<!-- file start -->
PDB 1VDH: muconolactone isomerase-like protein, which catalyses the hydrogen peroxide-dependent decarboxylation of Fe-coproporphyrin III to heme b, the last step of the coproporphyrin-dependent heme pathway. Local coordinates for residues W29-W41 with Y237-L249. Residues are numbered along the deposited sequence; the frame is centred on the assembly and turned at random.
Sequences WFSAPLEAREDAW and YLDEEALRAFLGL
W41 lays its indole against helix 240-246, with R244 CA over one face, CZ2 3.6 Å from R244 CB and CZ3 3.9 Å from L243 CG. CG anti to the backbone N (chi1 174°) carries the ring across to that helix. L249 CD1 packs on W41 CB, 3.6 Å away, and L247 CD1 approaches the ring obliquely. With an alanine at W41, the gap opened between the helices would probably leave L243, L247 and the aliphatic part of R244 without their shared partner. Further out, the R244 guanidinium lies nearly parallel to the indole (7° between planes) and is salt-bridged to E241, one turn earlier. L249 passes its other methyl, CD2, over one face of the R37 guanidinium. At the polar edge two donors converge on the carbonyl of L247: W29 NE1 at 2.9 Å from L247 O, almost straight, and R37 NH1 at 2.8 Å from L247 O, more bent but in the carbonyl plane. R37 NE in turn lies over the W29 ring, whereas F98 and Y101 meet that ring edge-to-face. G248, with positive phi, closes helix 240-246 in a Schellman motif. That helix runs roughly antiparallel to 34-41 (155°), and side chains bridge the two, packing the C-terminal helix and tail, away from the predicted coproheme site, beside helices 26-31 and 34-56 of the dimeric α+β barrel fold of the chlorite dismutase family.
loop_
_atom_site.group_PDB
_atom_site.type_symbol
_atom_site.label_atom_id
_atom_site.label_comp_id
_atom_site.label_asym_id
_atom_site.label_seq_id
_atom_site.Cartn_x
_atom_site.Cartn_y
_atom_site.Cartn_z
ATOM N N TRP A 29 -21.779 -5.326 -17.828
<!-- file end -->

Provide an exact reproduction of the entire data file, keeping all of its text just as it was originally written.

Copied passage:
PDB 1VDH: muconolactone isomerase-like protein, which catalyses the hydrogen peroxide-dependent decarboxylation of Fe-coproporphyrin III to heme b, the last step of the coproporphyrin-dependent heme pathway. Local coordinates for residues W29-W41 with Y237-L249. Residues are numbered along the deposited sequence; the frame is centred on the assembly and turned at random.
Sequences WFSAPLEAREDAW and YLDEEALRAFLGL
W41 lays its indole against helix 240-246, with R244 CA over one face, CZ2 3.6 Å from R244 CB and CZ3 3.9 Å from L243 CG. CG anti to the backbone N (chi1 174°) carries the ring across to that helix. L249 CD1 packs on W41 CB, 3.6 Å away, and L247 CD1 approaches the ring obliquely. With an alanine at W41, the gap opened between the helices would probably leave L243, L247 and the aliphatic part of R244 without their shared partner. Further out, the R244 guanidinium lies nearly parallel to the indole (7° between planes) and is salt-bridged to E241, one turn earlier. L249 passes its other methyl, CD2, over one face of the R37 guanidinium. At the polar edge two donors converge on the carbonyl of L247: W29 NE1 at 2.9 Å from L247 O, almost straight, and R37 NH1 at 2.8 Å from L247 O, more bent but in the carbonyl plane. R37 NE in turn lies over the W29 ring, whereas F98 and Y101 meet that ring edge-to-face. G248, with positive phi, closes helix 240-246 in a Schellman motif. That helix runs roughly antiparallel to 34-41 (155°), and side chains bridge the two, packing the C-terminal helix and tail, away from the predicted coproheme site, beside helices 26-31 and 34-56 of the dimeric α+β barrel fold of the chlorite dismutase family.
loop_
_atom_site.group_PDB
_atom_site.type_symbol
_atom_site.label_atom_id
_atom_site.label_comp_id
_atom_site.label_asym_id
_atom_site.label_seq_id
_atom_site.Cartn_x
_atom_site.Cartn_y
_atom_site.Cartn_z
ATOM N N TRP A 29 -21.779 -5.326 -17.828